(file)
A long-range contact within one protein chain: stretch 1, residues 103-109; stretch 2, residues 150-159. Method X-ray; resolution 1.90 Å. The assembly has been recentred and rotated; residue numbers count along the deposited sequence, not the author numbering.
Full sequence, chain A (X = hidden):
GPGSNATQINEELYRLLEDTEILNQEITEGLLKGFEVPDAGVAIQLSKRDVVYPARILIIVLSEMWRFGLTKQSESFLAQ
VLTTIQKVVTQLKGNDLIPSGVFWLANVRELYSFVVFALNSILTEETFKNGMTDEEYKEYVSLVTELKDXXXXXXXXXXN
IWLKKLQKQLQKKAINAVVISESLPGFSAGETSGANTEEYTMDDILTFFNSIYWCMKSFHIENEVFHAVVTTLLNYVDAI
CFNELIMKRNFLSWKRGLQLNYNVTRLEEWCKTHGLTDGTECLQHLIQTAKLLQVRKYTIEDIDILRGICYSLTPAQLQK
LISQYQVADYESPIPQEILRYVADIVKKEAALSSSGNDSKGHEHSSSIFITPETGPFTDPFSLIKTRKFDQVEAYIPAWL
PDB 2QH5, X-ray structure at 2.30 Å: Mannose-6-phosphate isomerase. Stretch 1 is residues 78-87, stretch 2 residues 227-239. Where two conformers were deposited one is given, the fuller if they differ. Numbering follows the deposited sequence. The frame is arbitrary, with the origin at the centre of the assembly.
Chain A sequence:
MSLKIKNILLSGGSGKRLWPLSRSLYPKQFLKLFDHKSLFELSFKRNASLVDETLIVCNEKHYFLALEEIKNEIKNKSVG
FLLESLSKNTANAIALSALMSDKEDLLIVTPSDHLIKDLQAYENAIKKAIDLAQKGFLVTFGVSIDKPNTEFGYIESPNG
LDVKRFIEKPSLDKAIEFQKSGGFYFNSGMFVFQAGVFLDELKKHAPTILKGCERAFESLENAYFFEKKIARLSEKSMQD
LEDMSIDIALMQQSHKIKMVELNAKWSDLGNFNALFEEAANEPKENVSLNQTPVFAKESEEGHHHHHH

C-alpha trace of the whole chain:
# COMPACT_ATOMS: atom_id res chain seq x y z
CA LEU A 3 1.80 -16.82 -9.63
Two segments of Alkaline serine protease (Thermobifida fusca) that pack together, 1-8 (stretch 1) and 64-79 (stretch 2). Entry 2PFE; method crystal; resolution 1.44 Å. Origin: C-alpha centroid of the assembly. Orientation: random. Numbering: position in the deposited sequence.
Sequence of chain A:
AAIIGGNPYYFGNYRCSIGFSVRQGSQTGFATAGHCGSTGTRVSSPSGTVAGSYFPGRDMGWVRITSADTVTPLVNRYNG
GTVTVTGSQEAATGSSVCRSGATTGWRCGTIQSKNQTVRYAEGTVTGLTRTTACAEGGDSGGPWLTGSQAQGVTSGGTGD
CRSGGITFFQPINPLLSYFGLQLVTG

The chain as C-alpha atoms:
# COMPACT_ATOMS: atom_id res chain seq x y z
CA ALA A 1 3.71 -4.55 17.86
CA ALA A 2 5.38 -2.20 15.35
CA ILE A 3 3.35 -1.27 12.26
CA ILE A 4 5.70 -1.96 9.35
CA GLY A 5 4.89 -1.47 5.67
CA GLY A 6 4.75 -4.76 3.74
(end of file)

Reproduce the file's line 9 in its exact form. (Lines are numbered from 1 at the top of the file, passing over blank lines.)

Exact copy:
Chain A sequence: